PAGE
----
Who is Nadia Bolz-Weber? Is she a sexual prophet with a crucial message for our time? Should we listen?
For anyone who has not heard of her, NBW (as it is quicker to call her) is an American priest in the Evangelical Lutheran Church in America. Her recent book 'Shameless' calls for nothing less than a 'sexual reformation' and she has just spoken in Southwark Cathedral and also at Greenbelt, the arts festival.
Part of her appeal is that she looks appealingly different and refreshing. There's something in our collective subconscious which instinctively assumes that a genuine prophet – even if not wearing camel hair and eating locusts – will look a bit 'alternative'. Those of us who are middle-aged men with glasses (for example) have a harder time tapping into that subtle expectation. But, as Scripture constantly tells us, appearances can be deceptive – however any of us look.
Another part of her appeal is that her message seems to fill a slot in the zeitgeist. The 1960s sexual revolution is in trouble. The #MeToo movement and various scandals have called its central promises into question. But at the same time, the Christian 'purity culture' is seen as discredited, not least following the news that one of its leading US advocates, Joshua Harris, has lost his faith. Combine both those things, and the time is ripe for a strong woman with a backstory of personal pain to articulate something new and appealing. But, again, Scripture tells us to be discerning.
NBW's main argument, in the words of her book, is this: "We should not be more loyal to an idea, a doctrine, or an interpretation of a Bible verse than we are to people. If the teachings of the church are harming the bodies and spirits of people, we should rethink those teachings."
She freely admits: "I am not a sex therapist, or a historian, or a Bible scholar, or a cultural critic."
Starkly, she writes: "I'm not suggesting we make a few simple amendments...."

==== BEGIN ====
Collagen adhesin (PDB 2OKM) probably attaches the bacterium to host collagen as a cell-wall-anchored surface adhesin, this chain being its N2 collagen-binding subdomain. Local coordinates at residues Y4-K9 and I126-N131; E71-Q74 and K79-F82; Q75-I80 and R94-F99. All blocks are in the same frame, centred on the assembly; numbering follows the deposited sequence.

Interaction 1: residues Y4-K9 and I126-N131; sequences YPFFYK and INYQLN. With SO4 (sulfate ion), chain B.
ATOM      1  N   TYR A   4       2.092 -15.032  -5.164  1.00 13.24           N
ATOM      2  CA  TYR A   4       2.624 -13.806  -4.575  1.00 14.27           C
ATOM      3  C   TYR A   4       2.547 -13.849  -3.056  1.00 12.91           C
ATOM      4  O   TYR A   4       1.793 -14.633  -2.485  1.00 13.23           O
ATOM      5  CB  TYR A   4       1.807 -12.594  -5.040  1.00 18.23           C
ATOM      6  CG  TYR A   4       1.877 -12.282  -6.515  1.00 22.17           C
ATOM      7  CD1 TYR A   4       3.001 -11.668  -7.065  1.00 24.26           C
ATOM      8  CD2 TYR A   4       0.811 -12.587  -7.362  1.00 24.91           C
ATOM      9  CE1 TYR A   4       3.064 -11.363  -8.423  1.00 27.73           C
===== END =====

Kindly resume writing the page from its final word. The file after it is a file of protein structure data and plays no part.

Rather, she says, in relation to the existing Christian theology of sex, she wants to "burn it the f*** down" (sic, but my asterisks).
Her central guiding principle is that of "concern".
She says: "Concern moves us closer to the heart of Jesus' own ethic: love God and our neighbour as ourselves... It reframes the choice entirely outside of our own self-interest in a way that consent and mutuality does not."
She concludes: "Sexual flourishing is for every type of body, every type of gender, every type of sex drive, every type of human... All are invited to the open table, to the fullness of grace, the fullness of their erotic selves, their sensual selves, their loving selves."
Reading her book, there is much that superficially appeals because it is couched with such apparent humility and appeals to grace. She writes of having "knelt to Jesus, the one who knows me, and cried tears of relief, regret, and the balm of just being seen. The Jesus whom God sent to claim and save us is what keeps me in Christianity."
What's not to like?
There are some real and serious problems. However seductive and beguiling it is (and it is), we need to be discerning.
(1) The question of authority:
NBW's thesis has a problem at its centre. If our number one loyalty is to people, over and above anything or anyone else, then we are far away from the Christian idea of the authority of God expressed in the Bible. We simply cannot base our ethics on ourselves and our own wishes – let alone our own ideas of what is good or harmful.
"The heart is deceitful above all things," we know.
David Pickersgall has written: "If Bolz-Weber wants to start a reformation around sexuality, she will have to... appeal to a higher authority than individual experience."
(2) The question of self-denial:
Challenging though it is, sexual flourishing is not some kind of entitlement for everyone – any more than financial flourishing is. Indeed, at the heart of Christian theology is the idea of 'denying self', taking up our cross. It is self-denial.